MSNBC’s Chris Matthews Headlines 2017 Insight Forum

Posted: October 30, 2017 at 6:40 pm, Last Updated: October 30, 2017 at 7:08 pm

Photo by Kaitlyn Koegler

Chris Matthews, former presidential speechwriter, congressional chief of staff, and longtime host of MSNBC’s Hardball, delivered the keynote address at the 2017 Insight Forum on Tuesday, October 24th in The Hub Ballroom. Matthews spoke about the need for an educated public that can tell the difference between “fake news” and serious journalism, offering advice and insights from his own career to the student audience.

Sponsored by the Department of Communication Insight Committee, the annual forum’s focus this year was “#RealNews2017: gathering, dispensing, and presenting news in today’s social-mediated world.”

After a brief welcome and introduction from Provost David Wu and Interim Dean of the College of Humanities and Social Sciences (CHSS), Robert Matz, Matthews kicked off the event with a quote from Thomas Jefferson:

“Were it left to me to decide whether we should have a government without newspapers, or newspapers without a government, I should not hesitate a moment to prefer the latter. But I should mean that every man should receive those papers and be capable of reading them (1787).”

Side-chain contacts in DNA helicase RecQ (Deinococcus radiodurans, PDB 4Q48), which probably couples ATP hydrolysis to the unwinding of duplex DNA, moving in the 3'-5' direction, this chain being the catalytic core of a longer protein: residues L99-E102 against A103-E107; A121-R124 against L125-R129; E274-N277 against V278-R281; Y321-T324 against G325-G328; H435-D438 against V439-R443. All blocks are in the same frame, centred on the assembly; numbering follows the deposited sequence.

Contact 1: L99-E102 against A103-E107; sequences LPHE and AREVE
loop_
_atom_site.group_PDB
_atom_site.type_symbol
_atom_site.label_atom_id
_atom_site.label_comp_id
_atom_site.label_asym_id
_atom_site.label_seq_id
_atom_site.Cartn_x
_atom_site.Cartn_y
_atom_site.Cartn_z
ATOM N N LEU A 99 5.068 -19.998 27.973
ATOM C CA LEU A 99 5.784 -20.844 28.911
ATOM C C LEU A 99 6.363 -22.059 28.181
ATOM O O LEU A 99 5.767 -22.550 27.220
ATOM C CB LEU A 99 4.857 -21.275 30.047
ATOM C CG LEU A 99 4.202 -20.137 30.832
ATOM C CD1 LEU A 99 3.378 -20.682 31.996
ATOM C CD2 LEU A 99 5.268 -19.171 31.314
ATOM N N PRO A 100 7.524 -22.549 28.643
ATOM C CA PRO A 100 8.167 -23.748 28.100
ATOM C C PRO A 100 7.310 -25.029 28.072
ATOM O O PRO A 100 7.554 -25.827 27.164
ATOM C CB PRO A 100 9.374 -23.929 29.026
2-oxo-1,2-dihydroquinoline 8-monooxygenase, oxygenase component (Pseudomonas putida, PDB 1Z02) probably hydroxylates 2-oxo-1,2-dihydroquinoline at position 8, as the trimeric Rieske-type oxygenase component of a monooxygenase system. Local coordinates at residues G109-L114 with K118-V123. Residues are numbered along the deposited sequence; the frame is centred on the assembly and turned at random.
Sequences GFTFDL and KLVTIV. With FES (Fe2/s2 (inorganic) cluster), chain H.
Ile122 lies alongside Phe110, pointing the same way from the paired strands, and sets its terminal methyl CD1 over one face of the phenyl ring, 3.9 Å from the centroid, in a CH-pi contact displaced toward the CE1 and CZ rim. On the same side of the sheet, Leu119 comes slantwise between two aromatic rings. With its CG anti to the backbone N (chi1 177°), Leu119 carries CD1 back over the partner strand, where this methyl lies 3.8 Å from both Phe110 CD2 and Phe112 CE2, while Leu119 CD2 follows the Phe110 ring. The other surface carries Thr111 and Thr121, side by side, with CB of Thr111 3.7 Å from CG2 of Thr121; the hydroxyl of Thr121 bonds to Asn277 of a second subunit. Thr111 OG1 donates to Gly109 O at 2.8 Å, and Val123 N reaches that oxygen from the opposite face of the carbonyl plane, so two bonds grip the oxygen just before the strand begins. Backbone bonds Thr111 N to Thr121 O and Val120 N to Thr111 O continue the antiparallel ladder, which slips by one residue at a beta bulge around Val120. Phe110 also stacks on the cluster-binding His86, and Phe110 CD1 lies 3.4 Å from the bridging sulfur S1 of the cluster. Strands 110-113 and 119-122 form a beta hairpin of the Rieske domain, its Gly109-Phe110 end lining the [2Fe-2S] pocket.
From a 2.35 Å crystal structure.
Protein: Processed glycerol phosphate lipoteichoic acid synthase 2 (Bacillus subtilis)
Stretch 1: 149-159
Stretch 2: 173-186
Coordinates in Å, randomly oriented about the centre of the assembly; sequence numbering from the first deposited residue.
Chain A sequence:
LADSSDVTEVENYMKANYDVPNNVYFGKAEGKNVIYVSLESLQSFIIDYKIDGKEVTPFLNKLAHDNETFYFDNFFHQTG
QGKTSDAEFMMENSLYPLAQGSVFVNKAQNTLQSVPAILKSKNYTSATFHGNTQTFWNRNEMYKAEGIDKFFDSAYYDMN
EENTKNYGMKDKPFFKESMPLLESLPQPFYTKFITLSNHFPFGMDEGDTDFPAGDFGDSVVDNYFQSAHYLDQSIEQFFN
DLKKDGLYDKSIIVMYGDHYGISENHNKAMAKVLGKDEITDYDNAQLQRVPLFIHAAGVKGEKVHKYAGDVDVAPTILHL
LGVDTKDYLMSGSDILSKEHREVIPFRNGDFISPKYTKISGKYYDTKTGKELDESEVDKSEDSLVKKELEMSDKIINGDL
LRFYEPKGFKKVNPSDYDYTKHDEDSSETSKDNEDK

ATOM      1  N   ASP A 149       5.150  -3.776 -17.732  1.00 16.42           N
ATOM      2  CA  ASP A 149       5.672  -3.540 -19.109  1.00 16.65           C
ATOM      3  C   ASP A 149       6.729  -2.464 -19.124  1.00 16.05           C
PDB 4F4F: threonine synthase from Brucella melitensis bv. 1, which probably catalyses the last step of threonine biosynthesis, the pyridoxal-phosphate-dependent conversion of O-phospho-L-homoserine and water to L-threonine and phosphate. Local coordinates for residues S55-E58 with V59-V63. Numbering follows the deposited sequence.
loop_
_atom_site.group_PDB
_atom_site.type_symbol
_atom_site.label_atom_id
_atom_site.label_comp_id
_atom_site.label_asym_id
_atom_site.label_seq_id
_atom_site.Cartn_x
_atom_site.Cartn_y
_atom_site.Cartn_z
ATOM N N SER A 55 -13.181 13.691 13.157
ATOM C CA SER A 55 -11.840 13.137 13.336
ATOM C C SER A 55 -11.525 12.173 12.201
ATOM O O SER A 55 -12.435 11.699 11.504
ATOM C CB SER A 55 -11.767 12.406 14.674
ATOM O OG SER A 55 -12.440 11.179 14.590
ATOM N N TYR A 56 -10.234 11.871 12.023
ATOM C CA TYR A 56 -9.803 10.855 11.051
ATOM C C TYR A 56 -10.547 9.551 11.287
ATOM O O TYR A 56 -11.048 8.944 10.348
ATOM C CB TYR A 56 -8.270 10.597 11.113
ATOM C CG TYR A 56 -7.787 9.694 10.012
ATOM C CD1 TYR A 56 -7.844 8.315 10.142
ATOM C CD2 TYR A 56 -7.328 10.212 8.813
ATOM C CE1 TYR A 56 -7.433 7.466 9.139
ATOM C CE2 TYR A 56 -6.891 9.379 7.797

The important part, he stressed, is the second idea — that citizens must be “capable” of understanding the news in order to maintain a thriving democracy. Jefferson indicates that the role of a free press (and the people’s access to it) is potentially more important than government itself, but unless the public is able to tell fact from fiction it is meaningless.

So what to do in the age of “fake news”? Stay informed. Read newspapers. Do your own research utilizing reputable sources. Be skeptical, but know that facts are not open to dispute. Learn the difference between propaganda (that is designed to deceive) and news (that is designed to inform). Take in diverse points of view from serious journalists with a reputation for accuracy. Challenge yourself to seek out objective information outside the partisan echo chambers of social media — even if you disagree with it.

But most importantly, don’t become complacent. For you, as a news consumer and American citizen, have the right to demand excellence from the fourth estate and should settle for nothing less than the truth, the whole truth, and nothing but the truth.

 

Write to Jason Hartsel at jhartsel@gmu.edu